Tuesday, 31 August 2010

I ain't afraid of no cenobytes.

When I was little I was afraid of the dark. I remember watching Hellraiser at a very young age and from then on being scared that Pinhead was going to come crashing through my bedroom walls and drag me off to the deepest darkest depths of hell for crimes against kitties any time I turned out the lights (I once trimmed the family cat’s whiskers because I thought he had split ends. He got stuck under the gate. I also once put a clothes peg on the other cat’s tail just to see if he’d notice. He did. And he didn’t like it).

Of course I’m 30 now. I’m not afraid of monsters anymore. In fact I’ve come to have a rather too comfortable symbiotic relationship with a particularly large one of the green-eyed variety.

Yes, I confess, it’s a well-known fact among my family and close friends that I suffer horrendously from low self-esteem and that I have a truly unparalleled talent for self-deprecation. I’m constantly comparing myself to other people and unwillingly manage to convince myself that everyone else is better than me somehow. I’ve been like this for as long as I can remember and frankly it wears me out. It’s because I think too much, I over-analyse everything to the point of mental self-destruction and up until now I’ve always considered this trait to be a very negative thing. I mean, come on, who’d actually WANT to be constantly comparing themselves to old school-buddies, exes, work colleagues, fellow students and even strangers I know nothing about. What purpose does it serve? Answer: none other than to make me feel like I haven’t achieved anything with my 30.25 years.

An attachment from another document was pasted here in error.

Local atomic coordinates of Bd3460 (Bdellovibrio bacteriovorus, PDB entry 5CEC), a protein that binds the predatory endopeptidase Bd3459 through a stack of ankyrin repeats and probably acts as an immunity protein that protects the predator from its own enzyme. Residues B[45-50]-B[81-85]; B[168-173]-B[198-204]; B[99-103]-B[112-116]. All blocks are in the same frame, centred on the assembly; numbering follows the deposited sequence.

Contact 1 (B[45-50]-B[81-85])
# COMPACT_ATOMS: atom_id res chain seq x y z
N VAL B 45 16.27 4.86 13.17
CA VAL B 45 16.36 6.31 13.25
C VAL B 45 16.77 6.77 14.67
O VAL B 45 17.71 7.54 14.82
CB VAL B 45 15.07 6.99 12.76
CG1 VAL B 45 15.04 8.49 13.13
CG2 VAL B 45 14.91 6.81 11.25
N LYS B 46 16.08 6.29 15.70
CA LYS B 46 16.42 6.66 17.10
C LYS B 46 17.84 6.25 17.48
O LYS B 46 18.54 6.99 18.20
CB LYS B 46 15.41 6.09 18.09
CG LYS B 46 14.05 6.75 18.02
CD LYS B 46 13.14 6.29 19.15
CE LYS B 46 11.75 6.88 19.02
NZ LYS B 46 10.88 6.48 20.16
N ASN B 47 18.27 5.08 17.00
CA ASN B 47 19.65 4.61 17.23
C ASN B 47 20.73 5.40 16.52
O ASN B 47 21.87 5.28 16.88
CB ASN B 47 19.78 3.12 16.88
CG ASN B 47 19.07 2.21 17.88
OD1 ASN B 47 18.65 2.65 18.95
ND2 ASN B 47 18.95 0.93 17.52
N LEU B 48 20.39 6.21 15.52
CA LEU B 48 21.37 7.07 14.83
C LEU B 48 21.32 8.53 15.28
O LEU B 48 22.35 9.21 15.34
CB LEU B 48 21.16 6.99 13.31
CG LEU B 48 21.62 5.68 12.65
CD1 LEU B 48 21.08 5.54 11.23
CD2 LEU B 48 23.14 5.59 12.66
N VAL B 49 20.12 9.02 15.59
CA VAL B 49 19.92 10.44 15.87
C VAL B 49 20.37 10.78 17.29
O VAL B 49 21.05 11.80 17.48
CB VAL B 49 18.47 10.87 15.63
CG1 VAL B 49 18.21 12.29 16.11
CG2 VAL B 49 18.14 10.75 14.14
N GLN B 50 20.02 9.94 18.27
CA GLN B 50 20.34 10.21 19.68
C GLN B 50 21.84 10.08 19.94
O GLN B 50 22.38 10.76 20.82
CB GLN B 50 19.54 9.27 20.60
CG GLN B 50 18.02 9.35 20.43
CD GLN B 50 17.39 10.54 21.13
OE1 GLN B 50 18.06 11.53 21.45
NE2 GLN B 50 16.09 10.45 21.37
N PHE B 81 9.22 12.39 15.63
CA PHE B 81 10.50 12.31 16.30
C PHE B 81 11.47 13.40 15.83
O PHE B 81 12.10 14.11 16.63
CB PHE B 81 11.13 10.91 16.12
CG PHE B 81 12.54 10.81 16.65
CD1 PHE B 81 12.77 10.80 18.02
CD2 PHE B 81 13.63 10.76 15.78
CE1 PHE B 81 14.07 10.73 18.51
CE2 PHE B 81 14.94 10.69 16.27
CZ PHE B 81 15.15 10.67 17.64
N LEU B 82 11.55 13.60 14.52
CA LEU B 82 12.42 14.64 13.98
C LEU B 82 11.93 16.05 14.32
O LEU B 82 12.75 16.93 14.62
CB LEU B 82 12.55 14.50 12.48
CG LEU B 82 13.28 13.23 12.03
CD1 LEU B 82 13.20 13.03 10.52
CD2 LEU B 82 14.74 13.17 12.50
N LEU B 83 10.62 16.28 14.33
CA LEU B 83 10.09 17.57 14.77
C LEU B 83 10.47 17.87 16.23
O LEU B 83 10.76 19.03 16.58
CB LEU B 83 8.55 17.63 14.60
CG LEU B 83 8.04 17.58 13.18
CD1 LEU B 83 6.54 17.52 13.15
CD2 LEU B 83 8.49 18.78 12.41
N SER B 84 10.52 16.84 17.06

In recent months however I had an epiphany. I’ve come to the incredible realisation that my jealousy is actually very productive. Confused? Allow me to explain. I recently discovered that an old friend of mine is now doing quite well for themselves. Not in the earning a 6-figure-salary sense, but has gone after something they’re passionate about and is really making it work for them. Now upon discovering this I sank into a self-deprecating mess (why, oh why can’t things like that happen to me?!). I wallowed in self-pity for a brief time and then I sat up in my chair, brushed myself off and thought to myself, hang on a minute, they’re no different to me, if this person can do it I’m blummin well sure I can too. So I started a little one-sided competition. I thought about what would be the biggest and best achievement for me, something that if I succeeded I could genuinely say I was proud of myself and other people would view me as having accomplished something good. That achievement for me is getting a PhD and as I explained in one of my earlier ramblings I started my thinking at the end goal and worked my way backwards to try and figure out what steps I would need to take in order to get there. So having figured out what I wanted to achieve I set about making it work and in quite a short space of time (few months, maybe) have already managed to improve myself, and hopefully my chances of reaching that goal, tenfold. That initial pang of jealousy has spawned my vampiritic-thirst for self-improvement. My jealousy and penchant for mental self-abuse has actually been the catalyst for me starting to turn elements of my life on their kilter.

I’m undecided whether the competition is with myself, this old friend or the big bad world in general but frankly it doesn’t matter does it. I’m on the path now, gaining momentum all the time, like an ever burgeoning snowball tumbling down a hillside picking up experience and knowledge along the way.

So if I’m now a metaphorical snowball on a path towards self-improvement and mental rest, then all I have to say on the matter is “since I’ve now a place to go, let it snow, let it snow, let it snow”.*